In Brooklyn’s leafy Park Slope neighborhood, a young couple with a son asked architect Kim Hoyt (a member of the Gardenista Architect/Designer Directory) to transform their narrow backyard into a garden to enjoy as a family and a welcoming place to entertain guests.
The first time Hoyt saw it, the garden had a narrow planting strip, an irregularly shaped patio, and a four-foot border of gravel (wasted space) alongside the house. According to Hoyt, the layout of the existing garden plan emphasized the garden’s narrow dimensions (it’s only 16 feet wide). But she had a plan to make the garden feel spacious:
Photography by Dan Wonderly, courtesy of Kim Hoyt Architects.
At the back right corner is a white pine tree (Pinus strobus), with an umbrella magnolia (Magnolia tripetala) at left; both were already on site when Hoyt arrived. She kept them and planted witch hazel (Hamamelis virginiana ‘Little Spire’) between them.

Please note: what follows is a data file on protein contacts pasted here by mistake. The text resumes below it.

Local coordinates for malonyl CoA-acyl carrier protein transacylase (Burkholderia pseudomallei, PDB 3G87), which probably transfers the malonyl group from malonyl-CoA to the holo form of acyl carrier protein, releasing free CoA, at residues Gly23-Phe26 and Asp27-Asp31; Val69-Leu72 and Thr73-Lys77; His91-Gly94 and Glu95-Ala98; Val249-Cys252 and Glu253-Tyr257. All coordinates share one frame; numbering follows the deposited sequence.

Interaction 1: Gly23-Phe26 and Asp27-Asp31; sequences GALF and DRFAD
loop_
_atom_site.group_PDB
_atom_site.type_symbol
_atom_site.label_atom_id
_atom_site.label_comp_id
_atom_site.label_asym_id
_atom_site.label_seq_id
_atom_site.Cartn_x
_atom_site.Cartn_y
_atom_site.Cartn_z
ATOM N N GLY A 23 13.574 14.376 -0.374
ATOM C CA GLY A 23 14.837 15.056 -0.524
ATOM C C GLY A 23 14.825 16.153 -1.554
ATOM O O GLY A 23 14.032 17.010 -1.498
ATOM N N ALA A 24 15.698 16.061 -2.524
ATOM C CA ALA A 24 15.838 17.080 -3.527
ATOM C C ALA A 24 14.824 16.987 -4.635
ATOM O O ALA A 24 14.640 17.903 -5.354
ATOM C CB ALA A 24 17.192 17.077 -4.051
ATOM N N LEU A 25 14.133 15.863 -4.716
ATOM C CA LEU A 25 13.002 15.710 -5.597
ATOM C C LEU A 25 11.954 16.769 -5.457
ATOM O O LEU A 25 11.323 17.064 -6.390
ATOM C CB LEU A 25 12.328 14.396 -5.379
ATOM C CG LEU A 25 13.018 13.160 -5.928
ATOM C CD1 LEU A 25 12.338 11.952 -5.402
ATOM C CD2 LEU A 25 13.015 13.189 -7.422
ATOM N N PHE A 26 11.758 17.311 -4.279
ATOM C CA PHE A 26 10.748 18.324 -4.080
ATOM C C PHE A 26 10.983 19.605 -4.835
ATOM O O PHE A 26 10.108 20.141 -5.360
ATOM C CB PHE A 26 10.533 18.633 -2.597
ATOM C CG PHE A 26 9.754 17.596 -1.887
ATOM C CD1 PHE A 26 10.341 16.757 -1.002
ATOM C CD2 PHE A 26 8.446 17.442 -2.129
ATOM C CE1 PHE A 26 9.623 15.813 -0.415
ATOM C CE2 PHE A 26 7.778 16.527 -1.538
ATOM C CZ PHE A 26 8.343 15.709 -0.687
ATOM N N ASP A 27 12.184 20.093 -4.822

Hoyt’s clients selected the furniture themselves; it’s the Huron Sofa collection from West Elm.
Hoyt planned the deck, plant palettes, and paving to complement the Siebold’s magnolia (“an uncommon specimen,” she says), along with the white pine and umbrella magnolia at the back of the garden.
“This configuration for the deck not only helps preserve the tree, but has the added effect of making you feel like you are standing within its canopy when you’re on the deck,” said Hoyt.
The client plans to grow Actinidia kolomikta ‘Arctic Beauty’ on the trellis from a pot on the deck.
On the garden level, a door leads to a guest bedroom (the balcony connects to the kitchen). Hoyt’s team did minor work to clean up the rear facade, including painting.
For more of our favorite Brooklyn gardens, see: